Review: Washington Performing Arts Presents Itzhak Perlman and Emanuel Ax
By Em Skow
DC Metro Theater Arts
May 11, 2016
You can feel the excitement in a room when witnessing the performance of an icon. With over 100 years of combined experience bringing classical music’s greatest pieces to life, Itzhak Perlman on violin and Emanuel Ax on piano were the perfect match-up for the Washington Performing Arts Stars Series. With every note, they brought a presence that can only be earned through decades of unwavering commitment and perfected through a dedication able to transcend the countless hurdles of classical musicianship.
For Perlman and his challenges in particular, I have always admired his adaptive determination to continue to find ways to play the music he loves, even as his body refuses to cooperate with the demands of being a violinist. Afflicted with polio at the age of four, every milestone of his career shows that he has fought to be heard within the classical music world; a world that now calls him a legend. Even now as ever advancing age takes its toll on his ability to move or support the violin, he has found ways to adjust and continue to play. It’s that sort of tenacity that has made him world-renowned and after tonight, after witnessing his joyful celebration of his life’s work, I am honored to say with first hand sincerity that there is no one like him.
Partnering with Ax on this latest concert tour following the release of their 2015 CD, Fauré & Strauss Violin Sonatas, the evening at The Kennedy Center wonderfully crescendoed from Wolfgang Mozart’s “Sonata in C Major for Piano and Violin, K 296,” to Gabriel Fauré’s “Violin Sonata in A Major, Op. 13,” to finally the “Violin Sonata in E-flat Major, Op. 18” by Richard Strauss. Not a word was spoken between the pieces but still you could see the way these two musicians complimented, supported, and played off of one another. Ax, for example, patiently waited for a sign from Perlman before continuing on to each new movement.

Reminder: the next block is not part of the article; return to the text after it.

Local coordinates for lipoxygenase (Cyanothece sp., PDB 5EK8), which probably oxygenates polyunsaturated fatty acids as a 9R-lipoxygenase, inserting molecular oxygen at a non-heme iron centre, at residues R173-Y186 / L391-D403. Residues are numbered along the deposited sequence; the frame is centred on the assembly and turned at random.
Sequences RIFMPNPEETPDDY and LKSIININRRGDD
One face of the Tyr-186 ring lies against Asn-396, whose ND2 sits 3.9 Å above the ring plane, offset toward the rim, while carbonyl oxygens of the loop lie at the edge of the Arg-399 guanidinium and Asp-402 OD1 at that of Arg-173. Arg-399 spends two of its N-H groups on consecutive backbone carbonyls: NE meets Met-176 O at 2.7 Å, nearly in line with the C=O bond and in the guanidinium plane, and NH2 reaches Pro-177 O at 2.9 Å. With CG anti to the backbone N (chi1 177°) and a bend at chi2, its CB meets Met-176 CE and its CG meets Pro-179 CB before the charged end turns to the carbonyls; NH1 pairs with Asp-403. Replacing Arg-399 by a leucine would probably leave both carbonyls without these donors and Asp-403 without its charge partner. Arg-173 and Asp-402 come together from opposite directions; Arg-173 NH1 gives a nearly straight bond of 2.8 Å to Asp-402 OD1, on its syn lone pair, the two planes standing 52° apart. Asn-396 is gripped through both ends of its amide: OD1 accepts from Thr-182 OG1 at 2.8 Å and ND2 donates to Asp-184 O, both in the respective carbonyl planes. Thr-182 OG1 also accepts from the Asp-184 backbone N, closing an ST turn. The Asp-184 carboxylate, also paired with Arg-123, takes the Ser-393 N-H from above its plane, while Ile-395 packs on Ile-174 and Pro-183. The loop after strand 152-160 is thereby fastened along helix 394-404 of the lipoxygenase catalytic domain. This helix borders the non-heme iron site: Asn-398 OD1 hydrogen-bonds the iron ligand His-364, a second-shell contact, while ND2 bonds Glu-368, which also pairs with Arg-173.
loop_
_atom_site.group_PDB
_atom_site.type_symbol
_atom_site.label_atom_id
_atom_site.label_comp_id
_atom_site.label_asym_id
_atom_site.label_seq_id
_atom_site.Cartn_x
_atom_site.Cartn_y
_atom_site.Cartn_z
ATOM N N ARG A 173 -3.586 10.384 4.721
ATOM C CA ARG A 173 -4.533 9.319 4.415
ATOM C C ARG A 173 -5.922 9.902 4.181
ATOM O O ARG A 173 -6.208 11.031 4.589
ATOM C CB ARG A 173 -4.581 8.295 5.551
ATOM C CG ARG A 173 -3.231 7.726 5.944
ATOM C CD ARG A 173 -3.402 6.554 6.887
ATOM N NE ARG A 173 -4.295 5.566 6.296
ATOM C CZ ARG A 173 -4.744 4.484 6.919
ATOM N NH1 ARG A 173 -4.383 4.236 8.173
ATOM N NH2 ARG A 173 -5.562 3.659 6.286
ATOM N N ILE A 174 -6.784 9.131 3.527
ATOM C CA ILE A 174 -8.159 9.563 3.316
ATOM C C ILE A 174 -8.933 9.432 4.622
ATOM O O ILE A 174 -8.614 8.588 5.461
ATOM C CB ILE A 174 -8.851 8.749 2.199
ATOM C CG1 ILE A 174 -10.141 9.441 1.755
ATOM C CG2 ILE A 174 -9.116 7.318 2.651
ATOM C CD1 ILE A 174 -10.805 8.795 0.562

It wasn’t until a set of three encore movements that we heard Perlman speak. After an animated stage discussion with Ax (one that reminded me of the gaggle of everyone’s favorite uncles during the holidays), he would announce each of the pieces in a softly joking, quietly accented voice. The first of the encores was “Fantasie” by Robert Schumann and while explaining that this particular arrangement was for piano, clarinet, and maybe a cello, Perlman declared that he would be playing the violin “ad libitum.”
For me these three were easily my favorites of the evening and in them Perlman’s distinct use of staccato really shone. The lilted syncopation of “Schön Rosmarin” by Fritz Kreisler made me think of the sound one makes when laughing and each of the hundred of faces that played across Perlman’s were clear windows in to his passion.
For Ax, his expression moved through his shoulders more than any part of his perpetually moving frame. They hunched with concentration, leaning into each fortissimo scale; but they also bounced along with the light dance that wove its way through Fauré’s “Violin Sonata in A Major, Op. 13” in the first act and during Kreisler’s “Liebesfreud” in the final encore.
As highlighted during the evening’s introduction by the Washington Performing Arts, these gentlemen have graced the Kennedy Center with 60 performances in its 49 years. They truly are the grandfathers of the classical music and strive through every note of every performance, master class, and workshop to ensure the future of the arts for generations to come. Thank you to them both.
For complete review: www.dcmetrotheaterarts.com/2016/05/11/review-34/